October 19, 2014

Ravens of Avalon by Diana Paxson

Despite being a part of the "Mists of Avalon" series, this book was not actually written by Marion Zimmer Bradley.  However, it was written by a woman who did co-author several books with her, and the similarity of their voices make it seem as if they are one and the same.

Ravens of Avalon tells the story of Boudica.  Boudica was actually a real life queen who waged war against the Romans.  This fictional telling of her story has her start life as a young royal who is sent to train with the druids and priestesses of Briton.  Instead of choosing a destiny as a Priestess, she decides to return home and serve her family and people best by marrying.  During this time the Romans have forced a truce with the different tribes of Briton and become increasingly antagonistic, which spurns a war that Boudica must lead.

Boudica is an interesting woman in history.  Because you don't hear of very many warrior queens (although there are a notable few).  I liked how I got quite a bit of her backstory in this book and what her life could have possibly been like before she was Queen.  But I don't think I got to see enough of her warrior side, and I was slightly disappointed in that.  Lhiannon was also somewhat of a disappointment.  I didn't really like her character in The Forest House (same series) but thought maybe her younger self would be more interesting.  I still saw her lead around by the will of others and of a certain Priest and although she thought she was free, she never really truly seemed to be free.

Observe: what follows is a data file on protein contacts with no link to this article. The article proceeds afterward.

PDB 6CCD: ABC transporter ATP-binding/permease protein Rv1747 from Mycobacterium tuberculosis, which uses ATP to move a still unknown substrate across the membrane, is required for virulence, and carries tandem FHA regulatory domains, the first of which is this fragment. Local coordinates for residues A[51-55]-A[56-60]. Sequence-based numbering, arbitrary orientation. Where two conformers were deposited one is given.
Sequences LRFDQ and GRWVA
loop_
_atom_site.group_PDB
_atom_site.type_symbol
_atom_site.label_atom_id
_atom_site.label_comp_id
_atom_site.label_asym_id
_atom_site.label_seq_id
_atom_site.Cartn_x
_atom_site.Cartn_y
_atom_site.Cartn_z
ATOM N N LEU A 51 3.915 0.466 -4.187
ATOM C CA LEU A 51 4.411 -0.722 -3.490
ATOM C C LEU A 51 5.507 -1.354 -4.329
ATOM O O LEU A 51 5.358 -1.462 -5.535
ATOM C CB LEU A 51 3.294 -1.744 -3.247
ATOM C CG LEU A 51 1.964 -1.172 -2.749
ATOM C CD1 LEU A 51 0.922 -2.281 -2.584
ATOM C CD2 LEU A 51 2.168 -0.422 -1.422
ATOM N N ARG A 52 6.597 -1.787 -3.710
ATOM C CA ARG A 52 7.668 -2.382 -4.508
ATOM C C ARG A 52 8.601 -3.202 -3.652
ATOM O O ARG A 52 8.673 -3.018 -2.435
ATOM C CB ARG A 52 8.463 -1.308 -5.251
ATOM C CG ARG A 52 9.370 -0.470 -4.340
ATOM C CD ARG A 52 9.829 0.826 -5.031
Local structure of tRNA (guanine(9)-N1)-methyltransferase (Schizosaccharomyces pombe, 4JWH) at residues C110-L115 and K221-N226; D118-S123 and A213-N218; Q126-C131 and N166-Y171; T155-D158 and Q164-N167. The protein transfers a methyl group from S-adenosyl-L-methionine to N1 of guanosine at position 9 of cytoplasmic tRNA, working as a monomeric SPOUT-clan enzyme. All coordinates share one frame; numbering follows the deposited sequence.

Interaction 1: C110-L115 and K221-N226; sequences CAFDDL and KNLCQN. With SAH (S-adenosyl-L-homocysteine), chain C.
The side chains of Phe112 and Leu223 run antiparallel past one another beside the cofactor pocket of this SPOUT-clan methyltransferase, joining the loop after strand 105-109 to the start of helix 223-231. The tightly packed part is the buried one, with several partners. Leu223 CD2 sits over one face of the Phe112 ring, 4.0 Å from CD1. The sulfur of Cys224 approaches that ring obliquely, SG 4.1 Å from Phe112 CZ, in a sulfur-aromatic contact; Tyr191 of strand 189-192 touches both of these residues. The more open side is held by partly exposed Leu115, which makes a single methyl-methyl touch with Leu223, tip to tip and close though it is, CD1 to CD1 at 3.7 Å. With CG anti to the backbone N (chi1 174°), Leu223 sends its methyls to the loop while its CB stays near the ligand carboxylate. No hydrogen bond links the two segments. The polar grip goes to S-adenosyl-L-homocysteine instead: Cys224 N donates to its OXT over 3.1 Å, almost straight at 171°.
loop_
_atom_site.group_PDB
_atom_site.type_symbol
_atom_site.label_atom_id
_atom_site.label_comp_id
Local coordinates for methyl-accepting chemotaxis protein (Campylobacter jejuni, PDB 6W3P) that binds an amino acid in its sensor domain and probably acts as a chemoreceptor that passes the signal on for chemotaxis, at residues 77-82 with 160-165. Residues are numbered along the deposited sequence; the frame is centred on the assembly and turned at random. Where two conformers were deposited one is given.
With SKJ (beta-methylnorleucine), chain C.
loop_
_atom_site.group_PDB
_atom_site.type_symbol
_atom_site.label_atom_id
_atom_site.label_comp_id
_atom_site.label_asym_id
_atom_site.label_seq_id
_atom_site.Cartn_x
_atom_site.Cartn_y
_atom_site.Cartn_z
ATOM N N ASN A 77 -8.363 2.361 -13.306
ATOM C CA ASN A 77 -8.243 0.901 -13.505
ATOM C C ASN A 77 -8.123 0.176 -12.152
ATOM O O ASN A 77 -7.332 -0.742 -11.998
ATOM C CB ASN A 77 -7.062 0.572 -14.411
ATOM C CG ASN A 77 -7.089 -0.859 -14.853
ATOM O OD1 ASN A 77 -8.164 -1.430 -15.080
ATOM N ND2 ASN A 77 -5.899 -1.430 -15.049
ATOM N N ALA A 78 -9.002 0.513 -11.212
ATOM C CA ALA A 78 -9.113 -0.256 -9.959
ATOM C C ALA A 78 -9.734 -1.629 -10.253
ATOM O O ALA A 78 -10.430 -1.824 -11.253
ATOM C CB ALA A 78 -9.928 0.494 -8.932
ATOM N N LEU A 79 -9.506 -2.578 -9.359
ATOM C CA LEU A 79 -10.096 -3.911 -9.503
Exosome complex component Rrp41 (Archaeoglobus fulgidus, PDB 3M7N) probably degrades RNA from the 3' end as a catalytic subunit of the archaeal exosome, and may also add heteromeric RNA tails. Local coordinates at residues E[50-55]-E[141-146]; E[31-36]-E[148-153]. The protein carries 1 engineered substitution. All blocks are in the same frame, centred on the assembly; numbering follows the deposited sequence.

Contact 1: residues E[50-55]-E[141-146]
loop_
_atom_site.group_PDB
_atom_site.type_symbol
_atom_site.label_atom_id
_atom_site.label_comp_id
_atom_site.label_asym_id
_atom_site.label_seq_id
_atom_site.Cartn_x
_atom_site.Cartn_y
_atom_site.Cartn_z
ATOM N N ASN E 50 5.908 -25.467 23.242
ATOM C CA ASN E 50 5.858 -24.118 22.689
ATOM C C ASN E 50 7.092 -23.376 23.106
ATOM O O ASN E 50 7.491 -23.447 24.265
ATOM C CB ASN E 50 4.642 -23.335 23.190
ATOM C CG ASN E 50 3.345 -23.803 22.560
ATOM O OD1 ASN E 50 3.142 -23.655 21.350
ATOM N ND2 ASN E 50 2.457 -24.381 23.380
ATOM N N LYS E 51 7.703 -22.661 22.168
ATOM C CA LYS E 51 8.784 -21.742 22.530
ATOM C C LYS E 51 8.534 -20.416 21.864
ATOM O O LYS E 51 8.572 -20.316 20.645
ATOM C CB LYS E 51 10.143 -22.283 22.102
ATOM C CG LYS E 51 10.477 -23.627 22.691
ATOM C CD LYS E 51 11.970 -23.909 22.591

This book had a slow pace.  But not quite as slow as some of the other books in the series.  Both Bradley and Paxson enjoy detail and spend a lot of time building up history and people in the books.  This one in particular covered a lot of people in their younger days and the quarrels, loves, and aspirations that they held.  I did think that the war scenes were well done, although a tad brutal.  Since this was the story of Boudica you'd expect their to be some battles, but more time was given to history and character building than to gory descriptions and bloody scenes.  There was also some magic as well, which, depending on your stance of myth and legend, is what really made this a work of fiction.

I don't think it was the best of the series, but it's not a bad prequel.  Just one you'd probably not want to read until after having read all of the others.

Ravens of Avalon
Copyright 2007
394 pages

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